What You Need to Know about Preferred Stock for the Series 7 Exam
You will need to understand preferred stock for the Series 7 exam. Equity securities represent shares of ownership in a company, and debt securities represent debt. Preferred stock is an equity security because it represents ownership of the issuing corporation the same way that common stock does.
Characteristics of preferred stock
One advantage of purchasing preferred stock is that shareholders receive money back before common stockholders do if the issuer declares bankruptcy. However, the main difference between preferred stock and common stock has to do with dividends. Issuers of common stock pay a cash dividend only if the company’s in a position to share corporate profits.
By contrast, issuers of preferred stock are required to pay consistent cash dividends. Preferred stock generally has a par value of $100 per share and tends to trade in the market somewhere close to that par value.
Some of the drawbacks of investing in preferred stock are lack of voting rights, the higher cost per share, and limited growth. You can assume for Series 7 exam purposes that preferred stockholders don’t receive voting rights unless they fail to receive their dividends. Also, because the price of preferred stock remains relatively stable, preferred stockholders may miss out on potential gains.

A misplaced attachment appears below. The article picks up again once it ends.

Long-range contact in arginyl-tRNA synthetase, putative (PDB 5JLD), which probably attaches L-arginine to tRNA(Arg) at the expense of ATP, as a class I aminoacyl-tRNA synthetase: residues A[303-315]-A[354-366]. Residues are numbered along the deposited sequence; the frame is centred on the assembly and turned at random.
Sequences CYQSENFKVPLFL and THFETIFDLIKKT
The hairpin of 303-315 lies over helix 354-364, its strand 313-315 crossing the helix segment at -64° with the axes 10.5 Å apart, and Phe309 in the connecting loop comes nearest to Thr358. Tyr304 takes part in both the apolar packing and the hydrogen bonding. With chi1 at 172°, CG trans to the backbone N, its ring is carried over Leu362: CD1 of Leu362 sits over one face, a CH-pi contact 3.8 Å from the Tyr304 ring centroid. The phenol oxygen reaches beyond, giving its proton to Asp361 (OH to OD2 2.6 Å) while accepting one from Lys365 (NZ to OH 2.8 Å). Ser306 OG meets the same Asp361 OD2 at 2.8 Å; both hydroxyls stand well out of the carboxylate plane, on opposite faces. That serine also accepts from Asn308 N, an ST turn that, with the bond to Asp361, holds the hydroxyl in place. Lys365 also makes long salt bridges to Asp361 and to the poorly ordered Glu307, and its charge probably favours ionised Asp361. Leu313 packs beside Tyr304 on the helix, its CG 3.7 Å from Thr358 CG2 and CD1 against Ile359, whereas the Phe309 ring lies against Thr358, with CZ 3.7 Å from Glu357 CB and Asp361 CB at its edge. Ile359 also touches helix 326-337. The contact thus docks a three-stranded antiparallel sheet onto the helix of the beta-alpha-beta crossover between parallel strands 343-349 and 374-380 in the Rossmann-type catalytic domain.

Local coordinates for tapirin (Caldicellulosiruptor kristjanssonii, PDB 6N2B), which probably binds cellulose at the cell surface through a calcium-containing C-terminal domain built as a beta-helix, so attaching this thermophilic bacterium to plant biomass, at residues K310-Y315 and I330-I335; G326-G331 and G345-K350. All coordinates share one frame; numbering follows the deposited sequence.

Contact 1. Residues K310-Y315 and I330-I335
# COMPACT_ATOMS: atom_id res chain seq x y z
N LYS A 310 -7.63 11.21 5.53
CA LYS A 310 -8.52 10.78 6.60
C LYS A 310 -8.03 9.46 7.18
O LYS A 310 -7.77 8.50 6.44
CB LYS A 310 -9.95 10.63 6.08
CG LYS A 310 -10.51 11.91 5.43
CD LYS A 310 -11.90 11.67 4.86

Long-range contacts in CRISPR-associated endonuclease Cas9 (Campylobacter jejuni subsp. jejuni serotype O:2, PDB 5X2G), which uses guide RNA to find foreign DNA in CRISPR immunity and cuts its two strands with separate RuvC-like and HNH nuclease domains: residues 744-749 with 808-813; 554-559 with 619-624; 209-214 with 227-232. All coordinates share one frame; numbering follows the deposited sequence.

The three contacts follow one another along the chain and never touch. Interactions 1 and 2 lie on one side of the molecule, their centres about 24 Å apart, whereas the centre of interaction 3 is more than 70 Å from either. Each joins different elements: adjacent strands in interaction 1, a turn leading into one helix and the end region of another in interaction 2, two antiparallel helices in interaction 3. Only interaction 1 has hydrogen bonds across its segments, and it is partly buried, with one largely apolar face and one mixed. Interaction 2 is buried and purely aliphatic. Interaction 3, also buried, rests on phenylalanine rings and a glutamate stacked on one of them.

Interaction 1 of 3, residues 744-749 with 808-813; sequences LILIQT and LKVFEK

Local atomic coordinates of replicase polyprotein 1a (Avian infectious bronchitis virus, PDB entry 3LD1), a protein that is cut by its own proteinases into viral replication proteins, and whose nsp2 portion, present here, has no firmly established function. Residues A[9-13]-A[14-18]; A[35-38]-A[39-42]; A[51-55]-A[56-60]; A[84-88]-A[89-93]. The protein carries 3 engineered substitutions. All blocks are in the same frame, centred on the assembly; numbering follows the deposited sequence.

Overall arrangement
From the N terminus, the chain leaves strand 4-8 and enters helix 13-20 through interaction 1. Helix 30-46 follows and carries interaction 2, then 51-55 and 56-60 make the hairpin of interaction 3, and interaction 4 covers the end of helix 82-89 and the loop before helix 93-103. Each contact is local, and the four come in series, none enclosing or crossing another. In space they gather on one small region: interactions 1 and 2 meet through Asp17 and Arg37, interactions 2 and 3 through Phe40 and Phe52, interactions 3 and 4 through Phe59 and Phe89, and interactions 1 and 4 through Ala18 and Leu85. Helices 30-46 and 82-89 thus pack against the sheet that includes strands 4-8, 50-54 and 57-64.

To calculate the annual dividend, multiply the percentage of the dividend by the par value. For instance, if a customer owns a preferred stock that pays an 8 percent dividend and the par value is $100, you set up the following equation:
If the issuer were to pay this dividend quarterly (once every three months), an investor would receive $2 every three months.
When working on a dividend question on preferred stock, you need to look for the par value in the problem. It’s normally $100, but it could be $25, $50, and so on.
Types of preferred stock
You need to be aware of several types of preferred stock for the Series 7. Here are the distinctions between noncumulative and cumulative preferred stock:
Noncumulative (straight) preferred: This type is rare. The main feature of preferred stock is that investors receive a consistent cash dividend. In the event that the issuer doesn’t pay the dividend, the company usually still owes it to investors. If the preferred stock is noncumulative and the issuer fails to pay a dividend, the issuer doesn’t owe it to investors.
Cumulative preferred: Cumulative preferred stock is more common. If an investor owns cumulative preferred stock and doesn’t receive an expected dividend, the issuer still owes that dividend. If the issuer declares a common dividend, the issuer first has to make up all delinquent payments to cumulative preferred stockholders.
The following question tests your understanding of cumulative preferred stock.
An investor owns ABC 8 percent cumulative preferred stock ($100 par). In the first year, ABC paid $6 in dividends. In the second year, it paid $4 in dividends. If a common dividend is declared the following year, how much must the preferred shareholders receive?